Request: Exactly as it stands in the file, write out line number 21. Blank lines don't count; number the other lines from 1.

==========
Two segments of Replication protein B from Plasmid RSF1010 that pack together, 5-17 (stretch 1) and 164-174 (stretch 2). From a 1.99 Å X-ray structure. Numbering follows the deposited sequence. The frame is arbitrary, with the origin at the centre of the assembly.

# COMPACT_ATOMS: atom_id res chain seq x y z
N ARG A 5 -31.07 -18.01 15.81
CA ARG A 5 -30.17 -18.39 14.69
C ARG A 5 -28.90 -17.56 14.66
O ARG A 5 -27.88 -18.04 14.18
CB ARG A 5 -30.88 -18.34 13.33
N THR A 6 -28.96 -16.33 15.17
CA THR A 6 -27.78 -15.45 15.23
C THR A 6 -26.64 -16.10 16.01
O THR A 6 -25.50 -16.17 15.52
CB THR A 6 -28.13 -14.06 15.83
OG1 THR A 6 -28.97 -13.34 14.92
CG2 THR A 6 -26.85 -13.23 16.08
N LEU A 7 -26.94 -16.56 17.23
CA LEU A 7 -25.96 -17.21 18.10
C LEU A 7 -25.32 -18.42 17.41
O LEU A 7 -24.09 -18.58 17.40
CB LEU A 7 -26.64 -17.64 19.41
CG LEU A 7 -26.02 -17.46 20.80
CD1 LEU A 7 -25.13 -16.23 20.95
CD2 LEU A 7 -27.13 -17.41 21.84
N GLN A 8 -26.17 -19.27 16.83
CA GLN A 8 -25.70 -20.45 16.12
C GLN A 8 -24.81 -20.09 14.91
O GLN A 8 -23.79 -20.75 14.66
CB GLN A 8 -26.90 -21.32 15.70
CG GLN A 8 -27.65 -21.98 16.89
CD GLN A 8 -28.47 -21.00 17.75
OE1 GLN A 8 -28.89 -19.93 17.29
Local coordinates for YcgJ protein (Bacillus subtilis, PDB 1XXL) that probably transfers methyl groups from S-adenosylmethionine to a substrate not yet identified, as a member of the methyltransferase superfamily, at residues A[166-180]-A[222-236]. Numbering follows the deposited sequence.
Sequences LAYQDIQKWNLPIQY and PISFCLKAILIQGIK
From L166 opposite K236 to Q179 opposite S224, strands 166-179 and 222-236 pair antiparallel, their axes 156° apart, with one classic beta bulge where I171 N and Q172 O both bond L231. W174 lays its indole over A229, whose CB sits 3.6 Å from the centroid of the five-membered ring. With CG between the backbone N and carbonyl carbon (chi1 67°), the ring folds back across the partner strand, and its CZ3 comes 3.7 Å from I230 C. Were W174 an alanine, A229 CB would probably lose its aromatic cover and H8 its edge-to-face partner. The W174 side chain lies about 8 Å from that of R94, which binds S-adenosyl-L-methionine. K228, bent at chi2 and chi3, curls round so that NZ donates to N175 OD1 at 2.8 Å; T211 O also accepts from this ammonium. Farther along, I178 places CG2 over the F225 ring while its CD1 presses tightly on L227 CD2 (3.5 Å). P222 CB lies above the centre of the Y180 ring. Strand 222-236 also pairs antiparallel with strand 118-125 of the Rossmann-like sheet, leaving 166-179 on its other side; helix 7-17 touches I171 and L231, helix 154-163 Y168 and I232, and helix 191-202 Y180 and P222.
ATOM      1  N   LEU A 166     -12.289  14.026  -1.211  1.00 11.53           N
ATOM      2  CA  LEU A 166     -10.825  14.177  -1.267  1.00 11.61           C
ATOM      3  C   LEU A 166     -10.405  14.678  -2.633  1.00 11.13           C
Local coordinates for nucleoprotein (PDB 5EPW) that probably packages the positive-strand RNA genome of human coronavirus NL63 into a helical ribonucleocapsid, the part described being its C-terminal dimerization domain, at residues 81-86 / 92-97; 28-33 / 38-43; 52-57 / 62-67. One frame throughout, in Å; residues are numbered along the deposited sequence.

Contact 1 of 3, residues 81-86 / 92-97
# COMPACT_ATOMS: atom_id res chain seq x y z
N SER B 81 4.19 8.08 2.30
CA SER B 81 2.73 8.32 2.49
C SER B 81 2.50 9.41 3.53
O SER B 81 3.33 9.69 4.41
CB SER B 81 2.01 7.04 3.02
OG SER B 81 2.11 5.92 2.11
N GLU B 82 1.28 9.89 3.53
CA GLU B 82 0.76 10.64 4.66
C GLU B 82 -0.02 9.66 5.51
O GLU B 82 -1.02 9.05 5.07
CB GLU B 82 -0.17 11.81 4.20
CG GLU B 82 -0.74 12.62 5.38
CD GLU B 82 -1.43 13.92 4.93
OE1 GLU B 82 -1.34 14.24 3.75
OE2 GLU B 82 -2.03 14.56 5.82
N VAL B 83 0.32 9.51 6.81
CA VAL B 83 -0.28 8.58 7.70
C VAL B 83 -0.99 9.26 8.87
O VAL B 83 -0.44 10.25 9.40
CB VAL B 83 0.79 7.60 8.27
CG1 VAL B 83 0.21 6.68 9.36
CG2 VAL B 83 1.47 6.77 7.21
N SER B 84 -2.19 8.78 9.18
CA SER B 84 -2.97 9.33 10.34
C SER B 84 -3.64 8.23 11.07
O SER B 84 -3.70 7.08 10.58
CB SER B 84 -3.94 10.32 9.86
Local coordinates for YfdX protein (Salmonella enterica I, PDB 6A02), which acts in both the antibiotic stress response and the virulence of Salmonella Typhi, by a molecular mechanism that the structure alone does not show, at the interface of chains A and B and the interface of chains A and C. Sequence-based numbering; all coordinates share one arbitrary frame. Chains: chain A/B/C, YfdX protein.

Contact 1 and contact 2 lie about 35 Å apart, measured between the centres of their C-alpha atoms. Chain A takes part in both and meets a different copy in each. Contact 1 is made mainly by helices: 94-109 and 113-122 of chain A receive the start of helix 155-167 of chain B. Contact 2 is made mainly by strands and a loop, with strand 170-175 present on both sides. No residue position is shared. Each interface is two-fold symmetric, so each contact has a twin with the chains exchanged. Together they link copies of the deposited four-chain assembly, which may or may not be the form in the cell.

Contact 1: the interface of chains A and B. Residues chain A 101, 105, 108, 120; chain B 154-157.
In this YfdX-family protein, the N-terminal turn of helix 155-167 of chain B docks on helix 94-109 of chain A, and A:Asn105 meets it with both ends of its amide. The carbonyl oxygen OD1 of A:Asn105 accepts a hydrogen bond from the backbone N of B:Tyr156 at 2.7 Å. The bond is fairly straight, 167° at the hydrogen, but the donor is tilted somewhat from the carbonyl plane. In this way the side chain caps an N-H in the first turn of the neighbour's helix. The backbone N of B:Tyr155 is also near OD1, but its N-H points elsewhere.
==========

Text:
CD1 LEU A 7 -25.13 -16.23 20.95